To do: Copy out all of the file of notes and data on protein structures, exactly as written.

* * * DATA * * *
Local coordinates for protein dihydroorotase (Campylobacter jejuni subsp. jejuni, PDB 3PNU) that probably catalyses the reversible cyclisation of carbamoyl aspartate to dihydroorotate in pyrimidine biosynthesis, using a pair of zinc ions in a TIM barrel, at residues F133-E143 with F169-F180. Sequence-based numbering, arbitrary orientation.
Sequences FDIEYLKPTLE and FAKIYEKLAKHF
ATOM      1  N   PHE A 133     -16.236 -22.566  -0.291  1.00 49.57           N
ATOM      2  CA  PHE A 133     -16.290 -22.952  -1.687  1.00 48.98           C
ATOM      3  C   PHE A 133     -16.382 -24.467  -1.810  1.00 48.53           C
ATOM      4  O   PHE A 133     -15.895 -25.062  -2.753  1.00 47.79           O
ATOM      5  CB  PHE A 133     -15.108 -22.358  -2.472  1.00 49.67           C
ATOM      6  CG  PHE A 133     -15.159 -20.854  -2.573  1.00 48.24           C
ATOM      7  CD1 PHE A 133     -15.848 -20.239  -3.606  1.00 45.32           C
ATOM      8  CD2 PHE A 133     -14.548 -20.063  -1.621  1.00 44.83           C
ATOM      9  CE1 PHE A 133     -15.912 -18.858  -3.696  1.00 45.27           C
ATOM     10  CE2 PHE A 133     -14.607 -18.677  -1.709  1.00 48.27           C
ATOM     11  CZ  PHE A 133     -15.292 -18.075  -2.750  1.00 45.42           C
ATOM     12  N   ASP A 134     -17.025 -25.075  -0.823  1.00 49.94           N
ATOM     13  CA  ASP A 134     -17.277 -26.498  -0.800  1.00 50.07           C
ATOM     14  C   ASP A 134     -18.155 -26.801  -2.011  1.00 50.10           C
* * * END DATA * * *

Local coordinates for protein dihydroorotase (Campylobacter jejuni subsp. jejuni, PDB 3PNU) that probably catalyses the reversible cyclisation of carbamoyl aspartate to dihydroorotate in pyrimidine biosynthesis, using a pair of zinc ions in a TIM barrel, at residues F133-E143 with F169-F180. Sequence-based numbering, arbitrary orientation.
Sequences FDIEYLKPTLE and FAKIYEKLAKHF
ATOM      1  N   PHE A 133     -16.236 -22.566  -0.291  1.00 49.57           N
ATOM      2  CA  PHE A 133     -16.290 -22.952  -1.687  1.00 48.98           C
ATOM      3  C   PHE A 133     -16.382 -24.467  -1.810  1.00 48.53           C
ATOM      4  O   PHE A 133     -15.895 -25.062  -2.753  1.00 47.79           O
ATOM      5  CB  PHE A 133     -15.108 -22.358  -2.472  1.00 49.67           C
ATOM      6  CG  PHE A 133     -15.159 -20.854  -2.573  1.00 48.24           C
ATOM      7  CD1 PHE A 133     -15.848 -20.239  -3.606  1.00 45.32           C
ATOM      8  CD2 PHE A 133     -14.548 -20.063  -1.621  1.00 44.83           C
ATOM      9  CE1 PHE A 133     -15.912 -18.858  -3.696  1.00 45.27           C
ATOM     10  CE2 PHE A 133     -14.607 -18.677  -1.709  1.00 48.27           C
ATOM     11  CZ  PHE A 133     -15.292 -18.075  -2.750  1.00 45.42           C
ATOM     12  N   ASP A 134     -17.025 -25.075  -0.823  1.00 49.94           N
ATOM     13  CA  ASP A 134     -17.277 -26.498  -0.800  1.00 50.07           C
ATOM     14  C   ASP A 134     -18.155 -26.801  -2.011  1.00 50.10           C